“Different types of disease conditions result in different rates of water loss on our skin,” he says. “The skin will function differently based on those underlying conditions, which we will be able to flag and possibly characterize using the sensor.”
How wet is wet?
The team also integrated four humidity sensors between the absorbent layers of a diaper to create a “smart diaper,” capable of detecting wetness and alerting for a change.
“That application was actually born out of personal experience,” says Cheng, who is the father of two young children. “There’s no easy way to know how wet is wet, and that information could be really valuable for parents. The sensor can provide data in the short-term, to alert for diaper changes, but also in the long-term, to show patterns that can inform parents about the overall health of their child.”
The applications of the humidity sensor go beyond “smart diapers” and monitoring for respiration and perspiration, Cheng explains. The team also deployed the sensor as a noncontact switch, which could sense the humidity changes in the air from the presence of a finger without the finger touching the sensor. The team used the noncontact switch to operate a small-scale elevator, play a keyboard and light up an LED array.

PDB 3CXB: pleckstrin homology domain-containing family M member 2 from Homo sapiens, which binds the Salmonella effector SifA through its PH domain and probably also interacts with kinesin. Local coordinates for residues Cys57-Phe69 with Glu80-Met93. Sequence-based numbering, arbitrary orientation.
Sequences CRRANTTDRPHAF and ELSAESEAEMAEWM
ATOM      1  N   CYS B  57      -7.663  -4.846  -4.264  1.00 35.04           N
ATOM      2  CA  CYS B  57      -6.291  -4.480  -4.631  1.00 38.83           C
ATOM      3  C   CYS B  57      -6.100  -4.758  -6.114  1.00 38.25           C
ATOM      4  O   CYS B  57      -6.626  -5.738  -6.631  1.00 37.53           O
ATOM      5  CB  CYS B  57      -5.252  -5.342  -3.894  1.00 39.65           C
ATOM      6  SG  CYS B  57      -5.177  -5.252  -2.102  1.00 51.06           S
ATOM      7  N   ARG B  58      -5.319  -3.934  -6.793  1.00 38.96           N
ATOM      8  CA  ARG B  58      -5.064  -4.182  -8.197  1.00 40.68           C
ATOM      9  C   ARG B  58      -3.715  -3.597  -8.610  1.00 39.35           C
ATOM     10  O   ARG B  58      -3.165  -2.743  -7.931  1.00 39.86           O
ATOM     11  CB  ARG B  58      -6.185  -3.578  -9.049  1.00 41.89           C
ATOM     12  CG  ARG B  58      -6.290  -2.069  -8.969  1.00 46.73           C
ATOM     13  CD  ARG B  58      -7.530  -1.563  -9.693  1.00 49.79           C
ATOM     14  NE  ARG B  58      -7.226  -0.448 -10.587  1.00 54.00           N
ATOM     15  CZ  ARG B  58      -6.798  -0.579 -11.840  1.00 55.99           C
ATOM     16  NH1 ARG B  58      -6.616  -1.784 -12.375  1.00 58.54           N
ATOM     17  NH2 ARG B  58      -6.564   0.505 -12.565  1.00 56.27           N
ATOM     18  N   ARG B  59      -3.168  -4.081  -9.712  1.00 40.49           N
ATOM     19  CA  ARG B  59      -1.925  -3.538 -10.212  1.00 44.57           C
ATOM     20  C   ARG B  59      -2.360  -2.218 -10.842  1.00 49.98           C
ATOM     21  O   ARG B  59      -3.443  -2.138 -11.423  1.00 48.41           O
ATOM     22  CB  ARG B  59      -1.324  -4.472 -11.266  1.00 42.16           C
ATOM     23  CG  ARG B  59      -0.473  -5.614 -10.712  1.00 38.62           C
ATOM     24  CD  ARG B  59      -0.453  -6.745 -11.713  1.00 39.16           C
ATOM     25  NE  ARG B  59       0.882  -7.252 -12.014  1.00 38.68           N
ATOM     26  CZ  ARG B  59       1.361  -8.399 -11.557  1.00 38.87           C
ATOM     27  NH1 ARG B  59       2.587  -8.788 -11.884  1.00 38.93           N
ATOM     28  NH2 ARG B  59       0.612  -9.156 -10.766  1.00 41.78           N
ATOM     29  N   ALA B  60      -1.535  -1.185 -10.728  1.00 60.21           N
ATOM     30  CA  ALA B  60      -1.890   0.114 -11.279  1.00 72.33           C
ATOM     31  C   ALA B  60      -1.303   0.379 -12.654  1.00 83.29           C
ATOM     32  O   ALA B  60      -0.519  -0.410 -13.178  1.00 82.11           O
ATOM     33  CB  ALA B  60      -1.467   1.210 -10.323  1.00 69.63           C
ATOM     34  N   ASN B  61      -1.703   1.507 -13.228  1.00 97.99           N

“The atoms on the finger don’t need to touch the button, they only need to be near the surface to diffuse the water molecules and trigger the signal,” Cheng says. “When we think about what we learned from the pandemic about the need to limit the body’s contact with shared surfaces, a sensor like this could be an important tool to stop potential contamination.”
Additional coauthors are from Hebei University of Technology, Tianjin Tianzhong Yimai Technology Development Co. Ltd., and Penn State.
The National Institutes of Health, the National Science Foundation, and Penn State funded the work.
Source: Penn State